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Toilet talk ...

Constipation is common in people with Parkinson’s. Peristalsis(muscle contraction) controlled by the intrinsic nervous system is responsible for moving stools through the bowel. As experienced throughout the body with Parkinson's, muscle contraction can be slow leading to constipation. In additional a side effect of some medications for Parkinson's is constipation. Whilst little can be done to improve peristalsis, a high fibre diet, staying well hydrated and chewing well or having food cut up into small pieces will help stools past through with less effort.


Fibre adds bulk to stools and acts like a sponge. The recommended intake of fibre for adults is 30ga day (check with your consultant or dietician if your requirements differ from this). Most food labels list fibre content, but as a guide foods high in fibre include bran, oats, whole grain rice, wholegrain bread, fruit, vegetables, beans, pulses, nuts and seeds. Listed below is the fibre content of a range of high fibre foods, and as can be seen reaching the 30g recommended amount does take a little effort. However, a breakfast of oats, with added bran, nuts/seeds and raspberries is a good start (14g fibre), add to this a further 4 portions of fruit and veg (8g) and beans on toast (10g) and you have reached the target.

Staying well hydrated is essential to reducing constipation. Water is absorbed by the fibre and adds weight to stools and helps drag them through. The recommended fluid intake a day is 8 glasses but the best way to check hydration levels is by the colour of urine. Urine should be pale yellow, just off clear. A strong yellow colour is a sign of dehydration. But note that B vitamin supplements make urine more yellow.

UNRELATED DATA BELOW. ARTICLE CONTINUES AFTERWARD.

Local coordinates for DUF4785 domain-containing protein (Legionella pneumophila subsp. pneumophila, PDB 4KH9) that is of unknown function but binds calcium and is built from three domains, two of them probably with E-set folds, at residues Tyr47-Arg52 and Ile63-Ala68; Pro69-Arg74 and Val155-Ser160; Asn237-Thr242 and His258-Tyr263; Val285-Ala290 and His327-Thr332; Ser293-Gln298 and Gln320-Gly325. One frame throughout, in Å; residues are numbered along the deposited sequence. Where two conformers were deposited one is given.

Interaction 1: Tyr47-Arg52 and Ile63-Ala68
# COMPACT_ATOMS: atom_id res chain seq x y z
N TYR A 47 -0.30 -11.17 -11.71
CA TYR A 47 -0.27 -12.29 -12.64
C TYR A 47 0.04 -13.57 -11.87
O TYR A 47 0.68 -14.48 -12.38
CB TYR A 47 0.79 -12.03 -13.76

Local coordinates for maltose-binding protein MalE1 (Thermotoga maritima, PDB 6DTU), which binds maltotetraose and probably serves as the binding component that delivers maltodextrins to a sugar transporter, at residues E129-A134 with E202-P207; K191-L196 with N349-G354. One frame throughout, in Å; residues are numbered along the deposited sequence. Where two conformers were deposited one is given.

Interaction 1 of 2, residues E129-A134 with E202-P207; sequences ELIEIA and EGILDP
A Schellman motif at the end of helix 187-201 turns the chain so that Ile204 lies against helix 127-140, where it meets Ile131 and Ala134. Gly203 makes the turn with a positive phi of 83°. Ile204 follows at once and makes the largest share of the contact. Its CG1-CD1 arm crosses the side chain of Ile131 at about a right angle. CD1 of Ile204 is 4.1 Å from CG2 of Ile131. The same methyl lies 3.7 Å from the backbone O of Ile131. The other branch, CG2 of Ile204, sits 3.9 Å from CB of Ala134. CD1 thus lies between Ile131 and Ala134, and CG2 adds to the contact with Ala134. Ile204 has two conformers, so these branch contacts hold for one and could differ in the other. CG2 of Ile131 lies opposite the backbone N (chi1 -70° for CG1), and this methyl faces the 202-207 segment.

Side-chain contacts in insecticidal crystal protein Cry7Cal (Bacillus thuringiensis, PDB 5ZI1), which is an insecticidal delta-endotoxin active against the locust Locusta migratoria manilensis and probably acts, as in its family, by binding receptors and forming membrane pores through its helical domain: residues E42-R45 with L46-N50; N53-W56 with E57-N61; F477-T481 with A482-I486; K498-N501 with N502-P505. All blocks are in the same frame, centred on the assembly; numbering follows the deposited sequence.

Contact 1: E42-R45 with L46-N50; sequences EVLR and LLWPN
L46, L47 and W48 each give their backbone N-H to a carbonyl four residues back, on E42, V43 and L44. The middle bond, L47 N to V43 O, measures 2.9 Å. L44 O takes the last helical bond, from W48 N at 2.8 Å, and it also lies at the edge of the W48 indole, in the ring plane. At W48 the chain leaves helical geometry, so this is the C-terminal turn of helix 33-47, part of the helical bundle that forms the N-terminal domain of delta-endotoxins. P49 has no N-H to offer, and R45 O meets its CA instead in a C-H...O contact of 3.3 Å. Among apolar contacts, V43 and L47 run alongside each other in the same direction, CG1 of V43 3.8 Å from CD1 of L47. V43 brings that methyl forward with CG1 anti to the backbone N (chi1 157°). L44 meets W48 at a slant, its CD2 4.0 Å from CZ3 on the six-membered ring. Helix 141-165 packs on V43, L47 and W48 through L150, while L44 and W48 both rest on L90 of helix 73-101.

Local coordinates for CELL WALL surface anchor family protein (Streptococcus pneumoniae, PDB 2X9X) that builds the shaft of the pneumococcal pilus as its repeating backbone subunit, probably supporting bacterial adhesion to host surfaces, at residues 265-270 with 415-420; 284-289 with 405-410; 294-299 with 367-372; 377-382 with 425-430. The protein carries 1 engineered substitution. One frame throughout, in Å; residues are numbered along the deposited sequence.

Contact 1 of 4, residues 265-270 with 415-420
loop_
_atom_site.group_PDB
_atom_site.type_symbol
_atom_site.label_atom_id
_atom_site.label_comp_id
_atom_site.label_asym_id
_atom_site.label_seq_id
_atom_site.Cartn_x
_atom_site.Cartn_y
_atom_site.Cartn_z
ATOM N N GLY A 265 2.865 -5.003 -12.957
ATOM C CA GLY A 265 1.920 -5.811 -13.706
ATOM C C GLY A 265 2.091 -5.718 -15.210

Gut bacteria is something that has been discussed a lot in previous blogs. Evidence between gut bacteria imbalances and Parkinson’s continues to grow. In addition gut bacteria imbalances can be a cause of constipation. Foods that support good gut bacteria are probiotics such as live yogurt (not suitable for those avoiding dairy), fermented foods such as miso soup, sauerkraut and pickles and prebiotics such as fibrous food (fibre again!)

That’s what to eat, now how to eat. The size of food arriving at the bowel may also add to constipation. Chewing food well is optimal but not always possible for people with Parkinson’s, so instead ensure food if cut into small pieces. Finally movement, exercise is known to help ease constipation so do stay as active as possible.

Constipation is an issue with Parkinson’s but by following these recommendations it will hopefully keep discomfort to a minimum.

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